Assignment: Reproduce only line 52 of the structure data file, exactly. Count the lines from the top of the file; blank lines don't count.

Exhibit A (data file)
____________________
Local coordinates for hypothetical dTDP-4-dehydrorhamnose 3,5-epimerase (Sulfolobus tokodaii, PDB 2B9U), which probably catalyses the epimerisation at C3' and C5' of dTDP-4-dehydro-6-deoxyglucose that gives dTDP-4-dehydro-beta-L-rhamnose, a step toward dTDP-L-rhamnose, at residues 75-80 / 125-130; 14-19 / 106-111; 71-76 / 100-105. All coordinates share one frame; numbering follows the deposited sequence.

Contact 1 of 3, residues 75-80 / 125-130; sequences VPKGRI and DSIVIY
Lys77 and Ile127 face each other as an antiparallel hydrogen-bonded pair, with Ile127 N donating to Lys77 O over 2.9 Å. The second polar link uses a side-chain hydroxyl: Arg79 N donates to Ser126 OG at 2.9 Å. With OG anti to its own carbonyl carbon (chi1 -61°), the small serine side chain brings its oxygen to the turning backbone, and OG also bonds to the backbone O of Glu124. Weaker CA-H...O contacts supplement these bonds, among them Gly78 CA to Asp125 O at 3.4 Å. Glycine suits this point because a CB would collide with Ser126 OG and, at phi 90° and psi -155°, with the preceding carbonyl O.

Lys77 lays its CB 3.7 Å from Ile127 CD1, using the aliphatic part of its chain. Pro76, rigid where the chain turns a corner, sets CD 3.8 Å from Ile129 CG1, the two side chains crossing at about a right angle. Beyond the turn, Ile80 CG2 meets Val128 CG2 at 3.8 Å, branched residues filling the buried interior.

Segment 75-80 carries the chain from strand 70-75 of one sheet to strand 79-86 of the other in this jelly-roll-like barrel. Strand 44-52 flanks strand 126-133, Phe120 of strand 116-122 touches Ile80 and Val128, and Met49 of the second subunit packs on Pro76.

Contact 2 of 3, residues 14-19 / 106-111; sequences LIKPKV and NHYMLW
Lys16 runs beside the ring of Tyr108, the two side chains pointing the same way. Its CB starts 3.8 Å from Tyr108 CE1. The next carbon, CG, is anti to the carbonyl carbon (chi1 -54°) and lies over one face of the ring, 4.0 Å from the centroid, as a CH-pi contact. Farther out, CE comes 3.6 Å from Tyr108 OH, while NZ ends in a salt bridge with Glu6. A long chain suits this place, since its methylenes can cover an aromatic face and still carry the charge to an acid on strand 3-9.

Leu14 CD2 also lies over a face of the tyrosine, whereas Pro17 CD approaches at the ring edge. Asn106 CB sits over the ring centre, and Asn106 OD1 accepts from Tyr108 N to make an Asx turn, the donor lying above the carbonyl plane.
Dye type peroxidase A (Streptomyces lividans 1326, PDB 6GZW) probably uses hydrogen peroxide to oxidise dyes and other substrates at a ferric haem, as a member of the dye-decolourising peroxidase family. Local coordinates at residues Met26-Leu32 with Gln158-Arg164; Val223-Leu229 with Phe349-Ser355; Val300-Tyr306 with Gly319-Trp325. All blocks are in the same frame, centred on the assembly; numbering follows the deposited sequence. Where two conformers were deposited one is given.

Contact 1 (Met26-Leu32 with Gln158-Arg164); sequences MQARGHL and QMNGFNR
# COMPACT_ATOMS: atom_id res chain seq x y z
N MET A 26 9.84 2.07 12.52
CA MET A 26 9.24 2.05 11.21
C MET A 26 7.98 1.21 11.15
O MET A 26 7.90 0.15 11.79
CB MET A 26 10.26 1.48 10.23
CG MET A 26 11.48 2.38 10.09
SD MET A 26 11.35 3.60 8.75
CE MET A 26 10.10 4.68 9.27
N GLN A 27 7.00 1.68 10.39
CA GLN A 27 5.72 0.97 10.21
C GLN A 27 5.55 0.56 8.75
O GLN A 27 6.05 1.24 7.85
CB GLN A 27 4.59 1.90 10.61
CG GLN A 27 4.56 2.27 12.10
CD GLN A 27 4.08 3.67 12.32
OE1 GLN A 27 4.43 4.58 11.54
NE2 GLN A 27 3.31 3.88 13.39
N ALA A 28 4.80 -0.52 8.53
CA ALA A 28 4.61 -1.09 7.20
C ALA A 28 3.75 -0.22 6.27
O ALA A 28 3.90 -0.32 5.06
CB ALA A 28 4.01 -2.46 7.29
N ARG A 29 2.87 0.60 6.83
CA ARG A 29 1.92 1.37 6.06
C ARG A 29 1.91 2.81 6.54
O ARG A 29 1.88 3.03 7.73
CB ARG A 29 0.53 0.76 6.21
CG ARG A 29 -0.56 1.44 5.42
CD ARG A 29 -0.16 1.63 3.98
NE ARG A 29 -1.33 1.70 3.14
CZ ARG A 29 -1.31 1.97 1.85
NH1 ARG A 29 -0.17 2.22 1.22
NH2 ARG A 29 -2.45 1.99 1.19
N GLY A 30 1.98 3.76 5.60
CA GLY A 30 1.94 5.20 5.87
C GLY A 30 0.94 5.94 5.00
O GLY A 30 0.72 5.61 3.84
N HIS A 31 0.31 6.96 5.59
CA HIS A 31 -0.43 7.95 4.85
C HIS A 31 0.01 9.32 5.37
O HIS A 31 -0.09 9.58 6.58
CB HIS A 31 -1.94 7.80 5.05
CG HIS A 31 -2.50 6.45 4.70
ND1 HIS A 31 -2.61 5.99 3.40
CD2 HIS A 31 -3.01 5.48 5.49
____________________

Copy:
O HIS A 31 -0.09 9.58 6.58